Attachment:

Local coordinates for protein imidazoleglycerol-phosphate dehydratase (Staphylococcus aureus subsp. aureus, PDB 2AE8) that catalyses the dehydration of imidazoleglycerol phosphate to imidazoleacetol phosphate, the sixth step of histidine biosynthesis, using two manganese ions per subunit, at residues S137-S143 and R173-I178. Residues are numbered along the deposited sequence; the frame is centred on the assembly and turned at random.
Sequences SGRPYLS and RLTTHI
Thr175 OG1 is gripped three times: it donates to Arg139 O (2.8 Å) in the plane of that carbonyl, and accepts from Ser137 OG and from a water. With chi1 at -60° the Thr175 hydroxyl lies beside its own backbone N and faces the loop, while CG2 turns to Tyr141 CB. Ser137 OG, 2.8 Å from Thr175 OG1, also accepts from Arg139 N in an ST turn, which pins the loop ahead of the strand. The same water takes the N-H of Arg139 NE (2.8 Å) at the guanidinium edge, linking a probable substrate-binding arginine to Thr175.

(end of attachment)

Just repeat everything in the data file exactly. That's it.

Local coordinates for protein imidazoleglycerol-phosphate dehydratase (Staphylococcus aureus subsp. aureus, PDB 2AE8) that catalyses the dehydration of imidazoleglycerol phosphate to imidazoleacetol phosphate, the sixth step of histidine biosynthesis, using two manganese ions per subunit, at residues S137-S143 and R173-I178. Residues are numbered along the deposited sequence; the frame is centred on the assembly and turned at random.
Sequences SGRPYLS and RLTTHI
Thr175 OG1 is gripped three times: it donates to Arg139 O (2.8 Å) in the plane of that carbonyl, and accepts from Ser137 OG and from a water. With chi1 at -60° the Thr175 hydroxyl lies beside its own backbone N and faces the loop, while CG2 turns to Tyr141 CB. Ser137 OG, 2.8 Å from Thr175 OG1, also accepts from Arg139 N in an ST turn, which pins the loop ahead of the strand. The same water takes the N-H of Arg139 NE (2.8 Å) at the guanidinium edge, linking a probable substrate-binding arginine to Thr175.